Feed on

It is well known (apparently) that America is suffering an obesity epidemic of unprecedented proportions. And I’ve heard all kinds of proposals for how to deal with it, ranging from the seemingly innocent (e.g. providing more information in school about the risks of obesity) to the more draconian (banning trans-fats, or worse). My personal view on these proposals is that they are largely an exercise of nanny-ism and power-exertion over people deemed “inferior” than those arguing we have an obesity problem. And no, now is not the time to argue with me about the “negative externalities” of obesity – I’ve addressed that several times already, and will do so in the future, but that is not the point of my post.

The point is that I really do not think “they” care very much about “solving” obesity problems. In that case, wouldn’t we expect to see even a wider range of more creative proposals? Why not tax food heavily? After all, if you want less of something, make it more expensive. The answer is probably obvious – but my point remains that if policymakers and “anti-obesity crusaders” were serious we should have at least have heard this most effective economic strategy for doing it. After all, we do see proposals for taxes on soda and specific items. But having a sugary drink does not make one fat – consuming more calories than one burns makes one fat. So where are the calorie tax advocates?

Even more, how come we have yet to see even better proposals. The reason people are fatter today is simply that for whatever reason, the net benefits of eating is higher today than in the past (lower cost food, better medical care, etc.) Part of that calculation must have included something regarding family size. I’d love to see data on obesity rates by family size. My mental model is that larger families, ceteris paribus, have a lower incidence of obesity than smaller ones. Again, to understand why, just think like an economist.

Suppose my hypothesis were true, then how come you never ever could imagine seeing an anti-obesity nanny do-gooder proposing that we take greater steps to promote larger families, subsidizing babies, and the like? I mean, shouldn’t we be thinking about all good ideas for how to ameliorate the “problem” and then doing a “scientific” and “value-free” weighing of the different options? I never see it. Never. And I leave it as a mental exercise for now as to why we never see such “radical” proposals. My brief take, is that following through the proposal on family size to its logical conclusion leads to a stark and direct contradiction of fundamental “principles” that the anti-obesity crusaders hold dear, and we simply cannot allow that, can we?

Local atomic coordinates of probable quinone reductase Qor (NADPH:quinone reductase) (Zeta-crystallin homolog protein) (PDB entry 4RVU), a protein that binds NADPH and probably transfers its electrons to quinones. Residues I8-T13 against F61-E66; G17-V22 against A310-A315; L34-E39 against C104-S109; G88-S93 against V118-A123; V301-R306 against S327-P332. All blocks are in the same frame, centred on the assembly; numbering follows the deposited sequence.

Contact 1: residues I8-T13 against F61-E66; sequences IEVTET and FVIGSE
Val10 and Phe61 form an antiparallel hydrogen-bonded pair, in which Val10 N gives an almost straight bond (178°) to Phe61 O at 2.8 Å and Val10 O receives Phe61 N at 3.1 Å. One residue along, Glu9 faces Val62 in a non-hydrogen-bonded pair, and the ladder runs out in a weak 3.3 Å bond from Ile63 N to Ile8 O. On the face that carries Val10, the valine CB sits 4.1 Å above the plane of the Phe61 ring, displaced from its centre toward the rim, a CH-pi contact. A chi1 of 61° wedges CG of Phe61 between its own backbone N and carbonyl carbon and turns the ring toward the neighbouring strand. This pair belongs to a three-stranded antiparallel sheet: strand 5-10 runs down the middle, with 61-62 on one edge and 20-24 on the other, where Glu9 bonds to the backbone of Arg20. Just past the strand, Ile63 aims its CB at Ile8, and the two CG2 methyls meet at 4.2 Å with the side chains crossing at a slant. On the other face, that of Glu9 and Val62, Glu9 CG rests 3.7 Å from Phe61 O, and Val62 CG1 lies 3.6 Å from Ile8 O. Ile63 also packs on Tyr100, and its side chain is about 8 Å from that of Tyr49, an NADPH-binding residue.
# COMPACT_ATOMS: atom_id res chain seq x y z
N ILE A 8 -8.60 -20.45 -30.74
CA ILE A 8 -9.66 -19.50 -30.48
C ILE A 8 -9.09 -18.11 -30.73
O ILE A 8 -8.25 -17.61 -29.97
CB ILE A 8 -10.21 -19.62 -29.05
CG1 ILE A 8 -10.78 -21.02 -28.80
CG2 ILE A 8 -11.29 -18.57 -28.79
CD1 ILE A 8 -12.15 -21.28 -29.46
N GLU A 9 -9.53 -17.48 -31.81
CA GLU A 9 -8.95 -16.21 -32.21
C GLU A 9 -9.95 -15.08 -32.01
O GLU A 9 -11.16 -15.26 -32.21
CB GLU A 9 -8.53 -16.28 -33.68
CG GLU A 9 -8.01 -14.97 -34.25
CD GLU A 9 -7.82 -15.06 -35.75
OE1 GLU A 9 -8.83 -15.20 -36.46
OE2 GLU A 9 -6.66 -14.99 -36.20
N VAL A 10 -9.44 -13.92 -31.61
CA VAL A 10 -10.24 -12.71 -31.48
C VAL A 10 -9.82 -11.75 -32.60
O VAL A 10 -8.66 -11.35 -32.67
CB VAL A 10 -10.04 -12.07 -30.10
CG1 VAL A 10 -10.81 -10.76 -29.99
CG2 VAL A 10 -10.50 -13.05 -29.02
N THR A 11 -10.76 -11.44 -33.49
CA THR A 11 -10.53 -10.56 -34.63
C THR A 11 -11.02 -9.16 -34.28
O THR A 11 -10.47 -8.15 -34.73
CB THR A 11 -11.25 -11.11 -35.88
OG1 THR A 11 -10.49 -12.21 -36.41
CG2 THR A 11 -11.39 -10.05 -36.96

2 Responses to “Do “They” Really Care About the Obesity “Problem”?”

  1. Harry says:

    Amanda, it may have gotten wintercow’s mind on the subject, but “they” are not physicians.

    They are the political class, the progressives who derive their power by being helpful to us, always caring in every way.

    Their goal is to maximize the power of the nanny state. Wintercow observes that if you were to tax calories there would be fewer calories consumed, and, at the margin, those who consumed more calories than they need would reduce their intake, except for married couples with adjusted gross incomes of over $250,000 per year, who when they reach that level are unresponsive to tax increases.

    This is the way economists think, which is generally better than the way lawyers and the political class think. Most of the political class are lawyers, or lawyer wannabees, or sociology majors.

    I am sure they have been tempted by the idea of a tax on calories, but they have demurred not because of the complexities of doing so (the complexities would create jobs, after all, not only in government, but among private lawyers and accountants hired to circumvent the complexities), but they have calculated, correctly, that hordes with pitchforks will show up at their door.

    Similarly, their gambit to tax carbon has fallen flat as the public has learned that that scheme will affect their heating bill, and they grow tired of the futurists at the U.N.

    Rather, I think this obesity crusade is setting up big food purvevors for class action lawsuits, not just by private lawyers but also by ambitious states atternories general that worked so well against tobacco and asbestos. In a world where CO2 is defined as a pollutant, you can sue the whole animal kingdom on behalf of one segment of the animal kingdom against the other. Big money.

    By the way, I hope Amanda knows I was not taking a shot at her comment. Wintercow does not permit uncivilized remarks.

Leave a Reply